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You Go, Huizinga!

The Autumn of the Modern Ages -- Updated!
Now with Music Added! 

The Modern Ages began conventionally ca. 1500 and ran until fairly recently. Just as the 15th century was the "Autumn of the Middle Ages" (as Johan Huizinga's book was titled) so too has the 20th century been the Autumn of the Modern Ages.  All those things that marked the Modern Age began to fade or change: Cities, the Bourgeois, Science, Privacy, Science, Industry, and so on.  It is not that the new age (whatever it is to be called) will be better or worse.  The Classical Ages faded into a barbarian Dark Age; the Middle Ages faded into a Renaissance.  Which was the worse disaster is anyone's guess.

We always imagine the future as being something like the present, only more so.  In the 50s, the future was going to be the 50s -- with flying cars.  In the 70s, it was going to be sex, drugs, and rock-n-roll forever.  But an age is not defined by its gadgets.  Even if we one day get our flying cars, they will not make that age like the gung-ho, white-bread, techno-worshiping 50s.  Sorry, Jetsons.  An age is defined by the type of person who lives in it.

The beginning of the end for the Modern Ages lay in Europe's mutual suicide pact of 1914-1945 (with intermission).  But when can we say the Modern Ages ended?

Art, as usual, runs ahead of the curve.  What we call "modern art" is decidedly "post-modern," since the essence of the Modern Ages was representational.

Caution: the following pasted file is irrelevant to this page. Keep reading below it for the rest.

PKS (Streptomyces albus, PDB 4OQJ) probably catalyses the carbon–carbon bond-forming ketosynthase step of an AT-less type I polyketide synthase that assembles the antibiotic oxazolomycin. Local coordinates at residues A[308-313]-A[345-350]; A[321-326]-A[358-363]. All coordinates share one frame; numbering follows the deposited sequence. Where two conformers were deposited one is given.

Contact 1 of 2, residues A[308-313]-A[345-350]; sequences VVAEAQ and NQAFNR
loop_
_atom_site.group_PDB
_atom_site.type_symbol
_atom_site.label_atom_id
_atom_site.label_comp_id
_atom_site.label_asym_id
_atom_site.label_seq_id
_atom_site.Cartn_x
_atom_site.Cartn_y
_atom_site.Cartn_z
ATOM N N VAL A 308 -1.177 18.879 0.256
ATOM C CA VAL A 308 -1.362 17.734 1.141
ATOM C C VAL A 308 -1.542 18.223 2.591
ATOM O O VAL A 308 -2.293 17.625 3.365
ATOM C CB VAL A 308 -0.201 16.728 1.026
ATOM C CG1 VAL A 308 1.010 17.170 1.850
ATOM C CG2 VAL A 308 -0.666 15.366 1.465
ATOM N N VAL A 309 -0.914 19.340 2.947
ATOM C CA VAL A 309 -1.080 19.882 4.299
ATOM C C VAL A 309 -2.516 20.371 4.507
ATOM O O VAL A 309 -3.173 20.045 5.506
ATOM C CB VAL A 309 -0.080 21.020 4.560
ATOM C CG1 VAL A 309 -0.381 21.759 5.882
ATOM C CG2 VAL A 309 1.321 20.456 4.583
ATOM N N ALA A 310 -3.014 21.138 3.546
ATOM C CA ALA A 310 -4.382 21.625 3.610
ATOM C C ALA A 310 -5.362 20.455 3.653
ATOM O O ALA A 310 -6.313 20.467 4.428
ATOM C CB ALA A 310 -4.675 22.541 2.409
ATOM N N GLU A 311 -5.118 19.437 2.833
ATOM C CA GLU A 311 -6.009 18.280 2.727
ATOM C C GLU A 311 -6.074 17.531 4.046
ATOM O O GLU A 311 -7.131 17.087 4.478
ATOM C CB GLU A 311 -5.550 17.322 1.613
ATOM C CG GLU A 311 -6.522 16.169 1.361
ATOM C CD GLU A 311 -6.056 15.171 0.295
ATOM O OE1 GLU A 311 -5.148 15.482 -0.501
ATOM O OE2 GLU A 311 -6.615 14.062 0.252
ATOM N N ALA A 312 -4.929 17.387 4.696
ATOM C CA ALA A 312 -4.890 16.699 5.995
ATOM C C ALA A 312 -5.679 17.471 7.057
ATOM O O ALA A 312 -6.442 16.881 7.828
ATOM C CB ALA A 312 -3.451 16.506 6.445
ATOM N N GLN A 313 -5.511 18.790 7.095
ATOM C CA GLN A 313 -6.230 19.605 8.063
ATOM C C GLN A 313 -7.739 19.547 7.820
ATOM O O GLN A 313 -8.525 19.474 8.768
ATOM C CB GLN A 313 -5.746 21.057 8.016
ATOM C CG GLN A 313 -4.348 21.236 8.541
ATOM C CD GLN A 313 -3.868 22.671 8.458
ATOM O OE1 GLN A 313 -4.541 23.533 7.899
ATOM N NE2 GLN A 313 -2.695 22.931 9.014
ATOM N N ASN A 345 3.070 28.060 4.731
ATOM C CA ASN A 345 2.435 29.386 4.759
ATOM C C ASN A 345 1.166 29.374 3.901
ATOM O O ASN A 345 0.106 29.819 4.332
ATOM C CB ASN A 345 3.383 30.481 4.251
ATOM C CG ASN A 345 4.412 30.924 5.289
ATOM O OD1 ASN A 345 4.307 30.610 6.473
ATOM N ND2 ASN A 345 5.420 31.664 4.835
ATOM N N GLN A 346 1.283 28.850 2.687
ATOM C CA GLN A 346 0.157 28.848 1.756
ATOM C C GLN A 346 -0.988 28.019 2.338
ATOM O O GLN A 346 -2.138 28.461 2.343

Quiz: Below the cut are

  • pictures of couples

  • pictures of artwork

  • YouTubes of music

from each of the Modern Ages.  Between which set do your find a break in the Modern tradition?

I warn you.  The shift is very subtle.

1. Renaissance:


2. Baroque Age

3. Age of Reason

4. Industrial Revolution

5. High Modern Age

6. Post-Modern Age

Actually being sarcastic...  The shift ain't that subtle.  It started earlier in art and music than it did in other aspects of the Modern Ages, so the couples, the paintings, and the youtubes are out of synch.  Also: there are many schools of art, and their styles overlapped a great deal.  There are artists today who continue to paint in the representational manner -- oddly enough, on the covers of SF books!  Perhaps because the writing is so fantastical, the art needs to be realistic.


( 28 comments — Leave a comment )
Oct. 17th, 2010 10:58 pm (UTC)
I'm going to suggest the woman crawling on the grass, alone and with a tiresome long way to go to get anywhere. Why? It just feels like a major mood shift.